‘Zionism Is Racism’ Myth Revived in New York Times News Articles, Including an ‘Extremely Weird’ One
The news articles of the New York Times are increasingly reporting the Israeli-Arab conflict through the “Zionism is racism” framing.
Senator Daniel Patrick Moynihan once described that falsehood as the “Big Red Lie” — “the last great horror of the Hitler-Stalin era.” Back in 1991, even the New York Times editorial writers denounced it, as it had been expressed in a now-repealed United Nations resolution, as “disgraceful.”
Yet here we go again. Monday a Times news article began, “MOUNT GERIZIM, West Bank — In the occupied and largely segregated West Bank…” American readers of the paper will pick up “segregated” as a reference to pre-Brown v Board of Education schools, the separate-and-unequal Jim Crow era.
On Tuesday another Times news article, which, like the first one, carried the byline of Times Jerusalem Bureau Chief Patrick Kingsley, paraphrased Sheikh Omar al-Kiswani, director of Al Aqsa Mosque: “The de facto change in policy is just part of a larger pattern of slights against Palestinian dignity across the occupied territories, he said.” Then came a direct quotation: “This is the prevalent reality, not only at the Aqsa Mosque, but also at checkpoints and other places in Palestine,” he said. “We face constant racist discrimination and infringement on our human rights.”
Again, the reference to “constant racist discrimination” won’t be lost on an American audience of progressive Times readers educated to be antiracist in the wake of the police murder of George Floyd. One could say it’s just a quote, not the Times itself, but the Times chooses which quotes to use and whether to frame them with context and fact-checking cluing readers in to reality. And a pattern is a pattern.
Racism and segregation are wrong. The application of this American framework to Israel is also wrong: clumsy, misguided, and inaccurate, as are similar efforts to view Israel and the Palestinians through the lens of South Africa and apartheid. Those who apply it often do it one-sidedly; they don’t ask, for example, why it’s not “discrimination” for Ben & Jerry’s to refuse to sell ice cream to Jewish residents of the West Bank.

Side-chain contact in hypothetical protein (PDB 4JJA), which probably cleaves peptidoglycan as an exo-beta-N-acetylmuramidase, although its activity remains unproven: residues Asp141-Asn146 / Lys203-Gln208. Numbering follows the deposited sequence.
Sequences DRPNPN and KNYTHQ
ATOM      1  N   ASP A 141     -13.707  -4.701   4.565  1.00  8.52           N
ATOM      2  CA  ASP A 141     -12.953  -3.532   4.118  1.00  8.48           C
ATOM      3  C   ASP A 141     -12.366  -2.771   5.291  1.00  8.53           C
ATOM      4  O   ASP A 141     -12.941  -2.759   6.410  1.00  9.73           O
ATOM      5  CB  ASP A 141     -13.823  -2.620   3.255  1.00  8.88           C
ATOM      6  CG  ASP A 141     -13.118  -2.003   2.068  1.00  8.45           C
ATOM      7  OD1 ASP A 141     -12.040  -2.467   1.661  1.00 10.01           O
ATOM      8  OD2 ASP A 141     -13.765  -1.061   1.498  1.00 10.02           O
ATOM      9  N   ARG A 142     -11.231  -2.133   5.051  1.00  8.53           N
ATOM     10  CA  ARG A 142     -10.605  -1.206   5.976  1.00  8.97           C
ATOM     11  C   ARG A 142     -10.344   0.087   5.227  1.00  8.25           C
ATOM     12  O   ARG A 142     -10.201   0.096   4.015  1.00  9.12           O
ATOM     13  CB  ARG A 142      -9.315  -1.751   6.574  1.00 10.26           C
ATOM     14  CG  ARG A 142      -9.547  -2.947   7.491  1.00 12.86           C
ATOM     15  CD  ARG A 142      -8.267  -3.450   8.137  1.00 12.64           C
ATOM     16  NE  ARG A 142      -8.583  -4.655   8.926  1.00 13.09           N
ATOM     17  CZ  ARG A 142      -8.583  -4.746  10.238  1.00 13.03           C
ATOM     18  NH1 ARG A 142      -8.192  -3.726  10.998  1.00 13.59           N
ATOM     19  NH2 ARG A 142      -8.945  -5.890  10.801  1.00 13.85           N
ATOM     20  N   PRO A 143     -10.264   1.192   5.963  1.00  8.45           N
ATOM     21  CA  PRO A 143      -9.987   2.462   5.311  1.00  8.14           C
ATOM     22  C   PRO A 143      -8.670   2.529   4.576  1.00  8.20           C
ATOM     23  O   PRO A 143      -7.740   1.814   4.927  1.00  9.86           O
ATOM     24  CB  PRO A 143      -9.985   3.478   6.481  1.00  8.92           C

The second article, about Jewish prayer on the Temple Mount, has additional flaws. It says, “To many Palestinians, the shift is provocative and unfair. They feel that Muslims have already made a big concession at the Western Wall, which is now used mostly by Jewish worshipers despite its also being important to Muslims. In 1967, Israel even razed an Arab neighborhood beside the wall to create more space for Jewish prayer.”
Why was there “an Arab neighborhood” beside the wall? This Times article doesn’t explain, but the online version at least does hyperlink to a Times article from 1971 that explains “Continuously since the Middle Ages, according to archeological evidence, the 25 acres of the Jewish Quarter inside the walls was the core of Jewish piety and Orthodox culture in King David’s holy city. There were more than 50 synagogues in this crowded space, with a population of 16,000 Jews at the turn of the century… The fall of the Jewish Quarter to the Arabs on May 28, 1948, ‘was the blackest event in Israel’s War of Independence,’ Mayor Teddy Kollek wrote years later. From then until 1967, the medieval synagogues and shabby dwellings of the Jewish Quarter lay in rubble from the artillery of war. Squatters began to move in. Arab families gradually came to consider the quarter their home.”
That’s not the only noteworthy omission of context. Yair Rosenberg, a senior writer at Tablet magazine, pointed out on Twitter: “Extremely weird New York Times article about Jews praying at the Temple Mount in Jerusalem that fails to note anywhere that the Temple Mount is *the holiest site in all of Judaism.* The entire story doesn’t make sense if you omit that essential fact!” He added, “The article explicitly says that the Temple Mount/Haram al-Sharif is the third-holiest site in Islam. It was a deliberate choice to leave out the fact that it is the holiest site in Judaism. The Times ought to correct and add basic religious context to the article.”
A professor at Brandeis University and former State Department official, Yehudah Mirsky, wrote, “Everything @Yair_Rosenberg writes in this thread — about Jerusalem, journalistic practice and more — is true. And his calling the Times‘ omission here ‘extremely weird’ is, let’s say, very, very polite.”
That’s New York Times coverage of Israel these days: omitting critical context while attempting to impose an irrelevant and inaccurate interpretative framework.
Ira Stoll was managing editor of the Forward and North American editor of the Jerusalem Post. His media critique, a regular Algemeiner feature, can be found here.